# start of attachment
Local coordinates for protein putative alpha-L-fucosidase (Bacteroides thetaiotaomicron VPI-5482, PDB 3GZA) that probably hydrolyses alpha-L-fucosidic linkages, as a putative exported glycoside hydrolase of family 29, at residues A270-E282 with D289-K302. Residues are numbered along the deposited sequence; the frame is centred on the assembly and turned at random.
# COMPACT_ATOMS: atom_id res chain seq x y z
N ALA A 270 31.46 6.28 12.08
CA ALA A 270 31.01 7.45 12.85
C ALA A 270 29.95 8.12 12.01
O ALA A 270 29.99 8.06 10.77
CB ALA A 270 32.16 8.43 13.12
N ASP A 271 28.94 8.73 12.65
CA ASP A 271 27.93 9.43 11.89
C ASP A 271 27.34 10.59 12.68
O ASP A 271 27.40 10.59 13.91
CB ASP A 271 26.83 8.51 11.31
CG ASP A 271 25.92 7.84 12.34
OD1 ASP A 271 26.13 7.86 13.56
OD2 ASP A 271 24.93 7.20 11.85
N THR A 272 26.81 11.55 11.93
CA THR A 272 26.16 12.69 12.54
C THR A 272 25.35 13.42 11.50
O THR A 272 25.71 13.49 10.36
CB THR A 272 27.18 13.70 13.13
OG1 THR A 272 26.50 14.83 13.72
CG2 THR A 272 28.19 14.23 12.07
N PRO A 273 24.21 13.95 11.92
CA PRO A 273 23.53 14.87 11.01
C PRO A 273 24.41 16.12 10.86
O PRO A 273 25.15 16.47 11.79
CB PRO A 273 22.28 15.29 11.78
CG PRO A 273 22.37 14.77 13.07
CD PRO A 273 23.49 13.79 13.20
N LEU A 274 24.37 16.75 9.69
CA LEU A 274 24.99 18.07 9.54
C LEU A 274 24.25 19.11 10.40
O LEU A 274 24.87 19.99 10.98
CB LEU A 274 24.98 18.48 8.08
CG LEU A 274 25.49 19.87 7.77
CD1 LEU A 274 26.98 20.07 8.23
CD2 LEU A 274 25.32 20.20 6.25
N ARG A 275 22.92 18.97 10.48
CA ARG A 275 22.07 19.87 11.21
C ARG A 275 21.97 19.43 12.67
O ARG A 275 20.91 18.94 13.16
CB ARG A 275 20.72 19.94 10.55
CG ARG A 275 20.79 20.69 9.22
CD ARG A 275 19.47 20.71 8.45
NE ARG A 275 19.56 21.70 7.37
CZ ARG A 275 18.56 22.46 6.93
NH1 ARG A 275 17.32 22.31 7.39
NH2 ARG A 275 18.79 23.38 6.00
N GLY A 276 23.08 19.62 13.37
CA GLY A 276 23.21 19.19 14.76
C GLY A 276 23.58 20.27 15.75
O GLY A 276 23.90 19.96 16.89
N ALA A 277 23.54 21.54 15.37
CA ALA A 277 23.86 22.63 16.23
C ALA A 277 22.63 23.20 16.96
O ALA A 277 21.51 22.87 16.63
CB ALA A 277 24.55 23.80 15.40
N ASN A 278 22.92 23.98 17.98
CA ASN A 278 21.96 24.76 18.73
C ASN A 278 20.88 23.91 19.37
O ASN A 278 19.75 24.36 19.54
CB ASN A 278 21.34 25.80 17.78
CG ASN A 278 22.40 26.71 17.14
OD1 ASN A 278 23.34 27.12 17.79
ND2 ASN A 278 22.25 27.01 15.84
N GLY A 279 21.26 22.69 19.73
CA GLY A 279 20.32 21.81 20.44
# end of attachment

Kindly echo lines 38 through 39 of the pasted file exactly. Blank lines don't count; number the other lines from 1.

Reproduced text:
N ARG A 275 22.92 18.97 10.48
CA ARG A 275 22.07 19.87 11.21